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Characters that you don't know how to write


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skylee

This is inspired by another post "Characters are objectively harder, even for Chinese". But I don't agree with the statement.

Any way, I suppose there are words that you commonly hear or even say but don't know how to write. I have an example here. I often hear the word "huen" (Cantonese pronunciation) said in shoe shops, meaning the width of a shoe or to enlarge the shoe. I never knew that such a character existed until one day I bought a pair of shoes which needed widening and the sales girl wrote on my receipt this character -

It is xuan4 in Putonghua, and means shoe last or to last a shoe. I guess I didn't know the character simply because it had not been taught at school and I am not in the shoe business. :wink:

Any more such words to share?

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kentsuarez

Some people know this one verbally and some don't, but very few can write it: 饕餮 tao1tie4, the stylized "animal mask" on Chinese bronzes, esp. late Shang1 to Zhou1, which was later associated with gluttony. You'll hear it in museum tours and see it in archaistic art.

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handbus

there are many words in chinese which are not often used. Most of them are be used in some acient articles.

I can give you some examples:

"耄耋" mao4 die2 means the age about 90

"旮旯" ga2 la4 means the corner in the room

"黑魆魆" hei1 xu4 xu4 means very dark

"鎏金" liu2 jin1 means a method of decorating with gold. In the Qing Dynasty, the crafter use an alloy of aurum and hydrargyrum to paint the roof of a palace. After the hydrargyrum is vaporized by the sun-light, the roof will get in gold color.

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nnt: The true literate (not litterate, English can be tricky) warriors should have already remembered every single Chinese character in the Kangxi Dictionary! :lol:

I'm just kidding. Anyway, today when I wanted to set my browser to display the Yi script, I found an interesting character in my browser. (I'm using Trad Chinese version of Windows XP.)

(cuàn)

(if you want to see it in your IE, go to menu: Tools -> Options -> Font, it's at the end of the language list.)

info: http://www.arts.cuhk.edu.hk/cgi-bin/canton-new.pl?query=%C6y

It's the old name for Yi (彝) people. And their scripts are beautiful.

Download the font here (free):

http://www.sil.org

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skylee
"旮旯"

(ga1 la2) ("哥囉" in Cantonese)

Strange characters. One dictionary says it is fangyan, meaning 角落; another says it is possibly a corruption from 角落. The Cantonese pronunciation of 角落 is "gok lok", close enough to "ga1 la2" IMHO.

(BTW, people who speak French sometimes spell literature as litterature.)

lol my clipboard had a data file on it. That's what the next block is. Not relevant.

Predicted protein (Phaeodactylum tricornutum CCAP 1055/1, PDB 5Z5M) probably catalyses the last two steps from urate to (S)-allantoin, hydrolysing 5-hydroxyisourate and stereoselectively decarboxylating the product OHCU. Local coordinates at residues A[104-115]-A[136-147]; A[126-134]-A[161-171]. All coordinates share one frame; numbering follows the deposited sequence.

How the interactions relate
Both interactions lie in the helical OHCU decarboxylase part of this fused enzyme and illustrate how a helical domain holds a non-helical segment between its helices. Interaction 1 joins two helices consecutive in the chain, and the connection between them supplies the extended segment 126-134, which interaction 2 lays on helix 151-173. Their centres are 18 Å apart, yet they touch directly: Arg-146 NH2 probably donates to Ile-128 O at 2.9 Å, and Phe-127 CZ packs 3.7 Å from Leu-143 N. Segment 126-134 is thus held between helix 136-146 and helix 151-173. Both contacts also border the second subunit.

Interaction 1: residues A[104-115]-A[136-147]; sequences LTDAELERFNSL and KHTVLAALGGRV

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sunyata

you can get more interesting fonts from www.mojikyo.org

it includes about 110,000 characters total, including Chinese characters, Oracle bone inscriptions, Siddham (Sanskrit) characters, Japanese kana, Tangut [Western Xia (Xixia) Kingdom] Script, Chu Nom, Shui Script...

maybe pazu will like this ;)

079999.gif

009999.gif

066147.gif

575742.gif

063814.gif

097137.gif

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pazu...you can also download the fonts here:

http://www.mojikyo.org/html/download/ttf/dlttf.html

then download the software for viewing the fonts:

http://www.stanford.edu/group/scbs/mojikyo/CMAP/MOCM400.EXE

Read installation instructions here:

http://www.mojikyo.org/html/download/cmap/jack/Mojikyo_EN.html#begin

Then you can view all the Chu Nom characters as well as everything else..

FYI, Chu Nom starts with number 060604 and ends with 063804

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Sunyata: what does that third character mean, the one with the dragons?

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oh gosh, I have no idea...but I think it may be a poem written in one character...maybe "a flying dragon, floating in the clouds" ? :conf:mrgreen:

WangYa-1081166276.jpg

none of the characters (I think) I posted are used in China / HK / Taiwan - they are either archaic, or scripts of other kingdoms in ancient china....

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Guest dodo
"旮旯"

(ga1 la2) ("哥囉" in Cantonese)

Strange characters. One dictionary says it is fangyan, meaning 角落; another says it is possibly a corruption from 角落. The Cantonese pronunciation of 角落 is "gok lok", close enough to "ga1 la2" IMHO.

that's really interesting. in shanghainese, it's gou lou (or something similar). it sounds more simliar to 旮旯 than 角落

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skylee

I remember several years ago, an artist printed a book filled with characters he/she created. They looked like regular characters but on closer examination you wouldn't know any one. People who like strange characters might like to check that out. Or they could take a look at 西夏 script. They look really strange.

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